Finish: Rich and aromatic.

Perfect serve: Havana Club Union is best enjoyed by rum connoisseurs as a slow-sipping rum, neat or on the rocks. For the ultimate tasting experience, it is best paired with a Cohiba Siglo VI cigar.  

*End*    

The presentation looks wonderful and the pairing combination sounds like it will provide a great experience. We are big fans of Havana Club at Rum Diaries Blog and if miracles do indeed happen and we get to try this wonderful sounding Rum, and even the Rum and Cigar pairing experience, we’ll be sure to post our findings here!

© Steven James and Rum Diaries Blog 2015. Unauthorized use and/or duplication of this material, both written and photographic without the express and written permission from this blog/sites author and owner is strictly prohibited. Excerpts and links may be used, provided that full and clear credit is given to Steven James and Rum Diaries Blog with appropriate and specific direction to the original content.

 
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Posted by on February 26, 2015 in Press Release, Rum

 

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St Lucia Distillers 1931

We are back on the subject of St Lucia Distillers again for the third post in my mini series on the distillery. Again, to refresh yourselves on the background of St Lucia Distillers, Chairman’s Reserve and Admiral Rodney Extra Old St Lucia Rum please click on the links.

IMAG1558_1Now you’re all refreshed and in possession of the history of the distillery, we can talk about not one, not two, but three expressions of this celebratory Rum. 1931 by St Lucia Distillers. As you will have noted the first post on St Lucia Distillers, the Dennery Distillery in the Mabouya Valley was commissioned in 1931 by Denis Barnard on the site of his family plantation and Rum was produced there until the merger of the Dennery and Roseau Distilleries and subsequent formation of St Lucia Distillers in 1972. The St Lucia Distillers 1931 Limited Editions are produced using some of the finest aged stock at the distillery in commemoration of this date. Currently there are three editions. 1931 Edition 1 was released in 2011 to celebrate the 80 year anniversary and was the first Rum to qualify for the Deluxe Authentic Caribbean Rum Marque. 1931 Edition 2 was released in 2012 to celebrate the 81 year anniversary and also possesses the Deluxe ACR Marque. 1931 Edition 3 was released in 2013 to celebrate the 82 year anniversary and again, possesses the Deluxe ACR Marque. Quite unique in their own right being blends of varying ages, cask finishes and if rumour is to be believed with the imminent Edition 4, varying styles!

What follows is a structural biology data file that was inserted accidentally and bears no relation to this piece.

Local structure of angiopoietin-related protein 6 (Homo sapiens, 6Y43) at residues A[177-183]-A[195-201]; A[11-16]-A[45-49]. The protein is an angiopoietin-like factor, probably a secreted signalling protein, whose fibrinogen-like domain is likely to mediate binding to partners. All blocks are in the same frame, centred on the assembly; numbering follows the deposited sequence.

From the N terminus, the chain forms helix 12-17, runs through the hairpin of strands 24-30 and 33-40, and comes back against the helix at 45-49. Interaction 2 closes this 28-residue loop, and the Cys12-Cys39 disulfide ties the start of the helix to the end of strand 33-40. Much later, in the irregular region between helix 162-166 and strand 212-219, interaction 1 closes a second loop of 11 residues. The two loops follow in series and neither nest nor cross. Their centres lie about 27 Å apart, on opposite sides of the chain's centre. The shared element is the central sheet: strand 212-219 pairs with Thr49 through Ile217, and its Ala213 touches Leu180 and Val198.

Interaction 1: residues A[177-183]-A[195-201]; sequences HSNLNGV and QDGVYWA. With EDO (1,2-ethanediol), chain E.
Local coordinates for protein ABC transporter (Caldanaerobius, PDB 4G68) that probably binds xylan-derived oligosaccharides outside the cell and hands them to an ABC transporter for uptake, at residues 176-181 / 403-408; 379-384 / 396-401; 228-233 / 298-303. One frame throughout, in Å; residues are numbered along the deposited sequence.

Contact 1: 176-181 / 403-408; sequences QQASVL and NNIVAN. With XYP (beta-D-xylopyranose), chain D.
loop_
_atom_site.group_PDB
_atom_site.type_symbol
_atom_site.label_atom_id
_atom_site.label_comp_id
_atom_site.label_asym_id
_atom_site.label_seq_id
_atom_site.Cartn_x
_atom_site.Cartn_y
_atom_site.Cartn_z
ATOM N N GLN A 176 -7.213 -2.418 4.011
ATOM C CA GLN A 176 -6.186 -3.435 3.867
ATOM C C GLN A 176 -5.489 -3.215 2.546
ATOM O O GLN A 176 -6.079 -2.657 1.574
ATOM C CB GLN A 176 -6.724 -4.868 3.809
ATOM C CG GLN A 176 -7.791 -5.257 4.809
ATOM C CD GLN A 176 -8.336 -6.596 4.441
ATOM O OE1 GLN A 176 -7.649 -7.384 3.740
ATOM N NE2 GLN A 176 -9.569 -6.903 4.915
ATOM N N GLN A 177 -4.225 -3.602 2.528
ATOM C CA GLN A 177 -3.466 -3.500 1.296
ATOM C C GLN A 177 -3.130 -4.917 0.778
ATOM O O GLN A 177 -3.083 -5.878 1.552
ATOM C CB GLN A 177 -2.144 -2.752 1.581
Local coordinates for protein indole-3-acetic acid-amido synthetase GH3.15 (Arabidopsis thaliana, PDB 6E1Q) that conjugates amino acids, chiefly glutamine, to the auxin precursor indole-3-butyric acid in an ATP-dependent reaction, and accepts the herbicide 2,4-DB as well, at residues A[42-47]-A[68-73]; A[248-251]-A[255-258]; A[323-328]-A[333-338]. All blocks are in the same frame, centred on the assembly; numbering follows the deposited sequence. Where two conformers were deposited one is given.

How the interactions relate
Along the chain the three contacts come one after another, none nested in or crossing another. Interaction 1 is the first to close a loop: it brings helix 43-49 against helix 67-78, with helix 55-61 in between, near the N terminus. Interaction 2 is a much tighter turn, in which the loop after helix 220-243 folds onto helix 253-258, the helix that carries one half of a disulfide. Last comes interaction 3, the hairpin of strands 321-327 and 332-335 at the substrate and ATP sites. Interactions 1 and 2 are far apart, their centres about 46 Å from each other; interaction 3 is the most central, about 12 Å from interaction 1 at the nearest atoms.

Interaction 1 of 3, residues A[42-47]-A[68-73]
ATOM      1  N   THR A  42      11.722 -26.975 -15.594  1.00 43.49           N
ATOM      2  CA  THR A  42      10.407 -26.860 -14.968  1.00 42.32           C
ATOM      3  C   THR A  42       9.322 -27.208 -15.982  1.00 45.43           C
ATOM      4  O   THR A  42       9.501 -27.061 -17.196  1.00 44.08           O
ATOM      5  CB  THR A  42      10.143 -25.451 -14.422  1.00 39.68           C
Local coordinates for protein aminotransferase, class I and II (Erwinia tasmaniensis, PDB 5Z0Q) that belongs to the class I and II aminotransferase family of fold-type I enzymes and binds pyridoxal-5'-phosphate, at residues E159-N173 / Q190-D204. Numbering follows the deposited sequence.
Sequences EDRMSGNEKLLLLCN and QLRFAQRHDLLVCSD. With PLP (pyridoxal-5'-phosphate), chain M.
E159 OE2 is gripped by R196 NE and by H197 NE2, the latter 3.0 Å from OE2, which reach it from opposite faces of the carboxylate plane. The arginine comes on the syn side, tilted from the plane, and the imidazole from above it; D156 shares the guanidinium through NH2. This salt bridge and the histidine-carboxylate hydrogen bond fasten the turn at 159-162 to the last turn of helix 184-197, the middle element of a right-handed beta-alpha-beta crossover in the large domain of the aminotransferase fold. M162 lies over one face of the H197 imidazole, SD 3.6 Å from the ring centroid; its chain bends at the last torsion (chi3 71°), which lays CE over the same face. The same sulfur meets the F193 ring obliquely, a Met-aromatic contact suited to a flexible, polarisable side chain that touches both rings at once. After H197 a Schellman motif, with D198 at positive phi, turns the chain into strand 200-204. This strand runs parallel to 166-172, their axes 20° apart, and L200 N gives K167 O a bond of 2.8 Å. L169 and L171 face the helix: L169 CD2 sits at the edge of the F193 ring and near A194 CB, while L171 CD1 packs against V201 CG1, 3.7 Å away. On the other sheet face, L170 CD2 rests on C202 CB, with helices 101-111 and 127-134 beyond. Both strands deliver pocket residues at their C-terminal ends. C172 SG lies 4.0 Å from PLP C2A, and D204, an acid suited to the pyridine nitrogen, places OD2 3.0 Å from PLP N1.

It makes sense then that a little information should follow about each edition, so here goes.

St Lucia Distillers 1931 Edition 1 – 43% abv. My bottle is number 5330, is from Batch 01 and was bottled on 17th May 2011.

This release celebrates the 80th Anniversary and is a blend of 9 casks containing distillates from their three Pot Stills (John Dore 1, John Dore 2 and Vendome) and their two column Coffey Still. These casks were judged to contain some of St Lucia Distillers finest Rums and their ages varied from casks laid down in 2004 to older distillates laid down in 1999. Of the 9 casks used, 7 were American White Oak (ex-bourbon) and two were Port Casks. The distillates were blended and then placed back into American White Oak for 3 months to allow them a period to marry prior to being bottled. To echo the methods in use in 1931, only light filtering was used prior to being bottled to preserve the blends integrity. No chill filtering took place. This Rum also has the honour of being the first Rum to qualify for the ACR Deluxe Marque.